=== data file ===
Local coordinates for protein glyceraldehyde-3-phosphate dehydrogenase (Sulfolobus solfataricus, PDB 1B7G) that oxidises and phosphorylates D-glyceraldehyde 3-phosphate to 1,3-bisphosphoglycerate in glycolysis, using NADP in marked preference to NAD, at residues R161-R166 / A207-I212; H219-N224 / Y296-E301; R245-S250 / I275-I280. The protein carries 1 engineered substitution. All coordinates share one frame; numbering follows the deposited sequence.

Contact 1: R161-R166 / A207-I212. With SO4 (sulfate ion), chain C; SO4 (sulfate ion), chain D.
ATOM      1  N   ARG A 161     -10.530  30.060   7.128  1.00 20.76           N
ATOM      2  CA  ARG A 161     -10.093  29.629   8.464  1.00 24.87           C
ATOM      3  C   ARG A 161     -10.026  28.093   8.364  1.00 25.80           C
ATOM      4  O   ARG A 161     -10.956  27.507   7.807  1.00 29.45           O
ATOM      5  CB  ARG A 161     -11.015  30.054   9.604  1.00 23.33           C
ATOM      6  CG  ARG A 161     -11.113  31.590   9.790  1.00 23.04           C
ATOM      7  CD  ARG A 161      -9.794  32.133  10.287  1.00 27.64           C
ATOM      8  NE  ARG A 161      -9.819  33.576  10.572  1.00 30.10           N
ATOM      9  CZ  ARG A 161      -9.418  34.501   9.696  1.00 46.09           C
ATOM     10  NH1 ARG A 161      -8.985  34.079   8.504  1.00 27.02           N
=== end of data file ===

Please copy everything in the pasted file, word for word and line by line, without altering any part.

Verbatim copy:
Local coordinates for protein glyceraldehyde-3-phosphate dehydrogenase (Sulfolobus solfataricus, PDB 1B7G) that oxidises and phosphorylates D-glyceraldehyde 3-phosphate to 1,3-bisphosphoglycerate in glycolysis, using NADP in marked preference to NAD, at residues R161-R166 / A207-I212; H219-N224 / Y296-E301; R245-S250 / I275-I280. The protein carries 1 engineered substitution. All coordinates share one frame; numbering follows the deposited sequence.

Contact 1: R161-R166 / A207-I212. With SO4 (sulfate ion), chain C; SO4 (sulfate ion), chain D.
ATOM      1  N   ARG A 161     -10.530  30.060   7.128  1.00 20.76           N
ATOM      2  CA  ARG A 161     -10.093  29.629   8.464  1.00 24.87           C
ATOM      3  C   ARG A 161     -10.026  28.093   8.364  1.00 25.80           C
ATOM      4  O   ARG A 161     -10.956  27.507   7.807  1.00 29.45           O
ATOM      5  CB  ARG A 161     -11.015  30.054   9.604  1.00 23.33           C
ATOM      6  CG  ARG A 161     -11.113  31.590   9.790  1.00 23.04           C
ATOM      7  CD  ARG A 161      -9.794  32.133  10.287  1.00 27.64           C
ATOM      8  NE  ARG A 161      -9.819  33.576  10.572  1.00 30.10           N
ATOM      9  CZ  ARG A 161      -9.418  34.501   9.696  1.00 46.09           C
ATOM     10  NH1 ARG A 161      -8.985  34.079   8.504  1.00 27.02           N